It’s just been announced that Google has accepted responsibility and has agreed to pay $500 million to settle government charges due to its advertisements for pharmacies that operate illegally around the nation. It will be one of the largest forfeitures ever paid in the U.S., according to an announcement made by the U.S. Justice Department. The Department conducted an investigation back in May when Google disclosed in a regulatory filing that it had set aside $500 million for a potential settlement of a federal investigation into its unorthodox advertising processes and practices.
Allegedly, at the time of the investigation, the Department was concerned about ads for online pharmacies that sold counterfeit drugs or sold drugs to consumers who didn’t have legitimate prescriptions. The fee reflects how much revenue Google generated from the advertising made through Canadian pharmacies and the gross revenue pharmacies made from sales to U.S. customers.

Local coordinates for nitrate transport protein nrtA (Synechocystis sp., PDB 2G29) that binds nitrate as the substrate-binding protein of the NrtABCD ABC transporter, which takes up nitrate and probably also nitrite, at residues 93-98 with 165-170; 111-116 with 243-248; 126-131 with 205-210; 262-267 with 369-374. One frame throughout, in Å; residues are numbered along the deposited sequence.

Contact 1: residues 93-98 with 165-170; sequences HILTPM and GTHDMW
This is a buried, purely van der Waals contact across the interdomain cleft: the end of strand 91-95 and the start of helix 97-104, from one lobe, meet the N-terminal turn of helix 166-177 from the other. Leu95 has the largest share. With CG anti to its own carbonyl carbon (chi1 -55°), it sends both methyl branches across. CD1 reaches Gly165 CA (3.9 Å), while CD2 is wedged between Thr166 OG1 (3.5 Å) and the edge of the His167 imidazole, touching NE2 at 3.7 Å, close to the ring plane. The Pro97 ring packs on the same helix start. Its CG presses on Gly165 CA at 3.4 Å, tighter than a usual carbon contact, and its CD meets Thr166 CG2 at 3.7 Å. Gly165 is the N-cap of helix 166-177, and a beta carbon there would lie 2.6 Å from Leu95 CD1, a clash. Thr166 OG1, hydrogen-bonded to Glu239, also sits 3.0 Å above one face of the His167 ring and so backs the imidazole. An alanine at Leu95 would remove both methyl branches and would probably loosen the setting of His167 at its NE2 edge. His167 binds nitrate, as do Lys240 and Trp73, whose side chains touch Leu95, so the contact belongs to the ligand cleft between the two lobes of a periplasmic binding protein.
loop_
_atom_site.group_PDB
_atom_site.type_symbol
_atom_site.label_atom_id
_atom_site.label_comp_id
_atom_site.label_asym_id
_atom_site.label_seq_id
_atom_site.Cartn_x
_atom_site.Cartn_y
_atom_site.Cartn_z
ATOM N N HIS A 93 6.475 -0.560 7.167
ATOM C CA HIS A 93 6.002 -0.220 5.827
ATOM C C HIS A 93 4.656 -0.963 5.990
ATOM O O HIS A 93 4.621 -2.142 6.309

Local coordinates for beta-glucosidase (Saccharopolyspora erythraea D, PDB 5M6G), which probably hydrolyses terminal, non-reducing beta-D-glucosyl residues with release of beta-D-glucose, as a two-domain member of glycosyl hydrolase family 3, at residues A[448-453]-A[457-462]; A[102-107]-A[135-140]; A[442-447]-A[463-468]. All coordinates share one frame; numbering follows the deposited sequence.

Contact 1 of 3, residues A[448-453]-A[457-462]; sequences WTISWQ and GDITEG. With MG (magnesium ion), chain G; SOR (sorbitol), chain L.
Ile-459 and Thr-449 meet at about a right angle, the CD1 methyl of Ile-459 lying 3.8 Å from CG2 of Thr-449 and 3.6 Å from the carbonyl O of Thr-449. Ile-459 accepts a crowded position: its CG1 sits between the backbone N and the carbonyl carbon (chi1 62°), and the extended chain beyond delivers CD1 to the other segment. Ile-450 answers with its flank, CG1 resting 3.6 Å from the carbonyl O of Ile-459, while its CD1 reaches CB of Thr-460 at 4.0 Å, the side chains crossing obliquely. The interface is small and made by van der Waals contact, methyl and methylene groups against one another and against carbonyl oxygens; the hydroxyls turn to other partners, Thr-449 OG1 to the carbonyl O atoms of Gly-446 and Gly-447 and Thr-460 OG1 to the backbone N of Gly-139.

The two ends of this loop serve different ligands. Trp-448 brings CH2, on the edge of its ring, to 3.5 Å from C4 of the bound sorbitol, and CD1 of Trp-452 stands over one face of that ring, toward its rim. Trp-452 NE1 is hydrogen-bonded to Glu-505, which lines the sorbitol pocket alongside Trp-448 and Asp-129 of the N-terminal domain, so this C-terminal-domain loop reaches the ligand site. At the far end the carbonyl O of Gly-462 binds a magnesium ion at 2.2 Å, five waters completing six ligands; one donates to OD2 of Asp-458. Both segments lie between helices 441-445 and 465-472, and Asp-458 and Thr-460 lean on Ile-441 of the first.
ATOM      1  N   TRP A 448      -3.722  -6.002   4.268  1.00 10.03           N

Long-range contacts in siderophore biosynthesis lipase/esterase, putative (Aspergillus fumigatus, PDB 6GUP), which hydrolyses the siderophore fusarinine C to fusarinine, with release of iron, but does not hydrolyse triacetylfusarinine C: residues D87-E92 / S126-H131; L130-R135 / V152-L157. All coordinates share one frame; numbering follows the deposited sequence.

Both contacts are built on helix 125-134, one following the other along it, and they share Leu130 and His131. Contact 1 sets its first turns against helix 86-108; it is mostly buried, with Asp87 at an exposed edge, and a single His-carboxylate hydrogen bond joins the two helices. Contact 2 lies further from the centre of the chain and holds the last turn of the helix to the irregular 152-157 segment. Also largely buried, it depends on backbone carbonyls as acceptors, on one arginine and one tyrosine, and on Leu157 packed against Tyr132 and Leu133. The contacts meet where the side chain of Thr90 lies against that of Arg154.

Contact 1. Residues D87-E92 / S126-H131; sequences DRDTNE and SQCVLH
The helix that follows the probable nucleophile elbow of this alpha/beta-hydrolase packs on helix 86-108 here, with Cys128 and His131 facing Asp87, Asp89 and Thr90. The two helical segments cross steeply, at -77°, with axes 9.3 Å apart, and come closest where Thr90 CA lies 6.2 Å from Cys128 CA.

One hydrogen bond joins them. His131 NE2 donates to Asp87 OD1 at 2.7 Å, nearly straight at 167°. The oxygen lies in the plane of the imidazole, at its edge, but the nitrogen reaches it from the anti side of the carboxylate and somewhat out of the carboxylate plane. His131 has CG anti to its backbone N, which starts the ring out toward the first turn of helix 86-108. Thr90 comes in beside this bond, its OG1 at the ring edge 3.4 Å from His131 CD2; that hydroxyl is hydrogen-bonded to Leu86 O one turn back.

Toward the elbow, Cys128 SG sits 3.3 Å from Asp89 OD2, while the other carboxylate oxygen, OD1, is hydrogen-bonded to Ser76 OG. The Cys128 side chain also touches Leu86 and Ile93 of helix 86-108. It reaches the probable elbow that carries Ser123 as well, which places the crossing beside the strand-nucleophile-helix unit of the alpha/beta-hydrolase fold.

Peter Neronha, U.S. District attorney for Rhode Island, made the announcement Wednesday morning and said Google will not face criminal prosecution.
“We banned the advertising of prescription drugs in the U.S. by Canadian pharmacies some time ago,” an e-mailed statement from Google said Wednesday. “However, it’s obvious with hindsight that we shouldn’t have allowed these ads on Google in the first place. Given the extensive coverage this settlement has already received, we won’t be commenting further.”
Under the terms of the settlement, Google acknowledged that it helped Canadian online pharmacy target ads for illegal organizations through its AdWords platform. Google must also follow a “number of compliance and reporting measures” to make sure similar conduct does not happen in the future.